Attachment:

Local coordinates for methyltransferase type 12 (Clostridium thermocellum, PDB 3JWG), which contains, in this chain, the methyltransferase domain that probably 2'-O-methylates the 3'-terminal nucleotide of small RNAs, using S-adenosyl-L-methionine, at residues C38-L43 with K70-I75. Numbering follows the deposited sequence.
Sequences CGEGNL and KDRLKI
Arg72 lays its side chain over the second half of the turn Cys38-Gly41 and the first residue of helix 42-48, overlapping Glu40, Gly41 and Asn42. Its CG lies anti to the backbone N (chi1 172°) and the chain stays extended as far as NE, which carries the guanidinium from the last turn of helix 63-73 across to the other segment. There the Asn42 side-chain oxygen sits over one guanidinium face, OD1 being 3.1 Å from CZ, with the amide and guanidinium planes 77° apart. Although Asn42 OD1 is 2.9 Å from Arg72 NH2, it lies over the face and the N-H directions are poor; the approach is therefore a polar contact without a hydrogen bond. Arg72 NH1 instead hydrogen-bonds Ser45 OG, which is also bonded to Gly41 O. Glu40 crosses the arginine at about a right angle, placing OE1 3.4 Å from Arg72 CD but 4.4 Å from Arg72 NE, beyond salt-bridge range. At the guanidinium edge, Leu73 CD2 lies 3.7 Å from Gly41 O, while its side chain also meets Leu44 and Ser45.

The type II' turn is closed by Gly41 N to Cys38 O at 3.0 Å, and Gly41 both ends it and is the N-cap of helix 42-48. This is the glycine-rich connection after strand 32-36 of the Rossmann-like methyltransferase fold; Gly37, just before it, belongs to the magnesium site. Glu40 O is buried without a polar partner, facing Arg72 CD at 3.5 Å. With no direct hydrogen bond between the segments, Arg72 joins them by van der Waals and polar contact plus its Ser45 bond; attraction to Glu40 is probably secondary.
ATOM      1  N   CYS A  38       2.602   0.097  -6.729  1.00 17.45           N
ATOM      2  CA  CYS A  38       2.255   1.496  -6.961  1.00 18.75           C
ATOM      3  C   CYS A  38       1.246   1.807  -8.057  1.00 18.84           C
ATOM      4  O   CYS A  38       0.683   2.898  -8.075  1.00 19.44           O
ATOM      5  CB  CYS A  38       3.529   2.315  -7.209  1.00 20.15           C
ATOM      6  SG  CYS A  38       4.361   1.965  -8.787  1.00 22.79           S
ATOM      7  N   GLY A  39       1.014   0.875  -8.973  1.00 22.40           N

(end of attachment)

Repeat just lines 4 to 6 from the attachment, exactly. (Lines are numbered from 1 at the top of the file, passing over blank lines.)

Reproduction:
The type II' turn is closed by Gly41 N to Cys38 O at 3.0 Å, and Gly41 both ends it and is the N-cap of helix 42-48. This is the glycine-rich connection after strand 32-36 of the Rossmann-like methyltransferase fold; Gly37, just before it, belongs to the magnesium site. Glu40 O is buried without a polar partner, facing Arg72 CD at 3.5 Å. With no direct hydrogen bond between the segments, Arg72 joins them by van der Waals and polar contact plus its Ser45 bond; attraction to Glu40 is probably secondary.
ATOM      1  N   CYS A  38       2.602   0.097  -6.729  1.00 17.45           N
ATOM      2  CA  CYS A  38       2.255   1.496  -6.961  1.00 18.75           C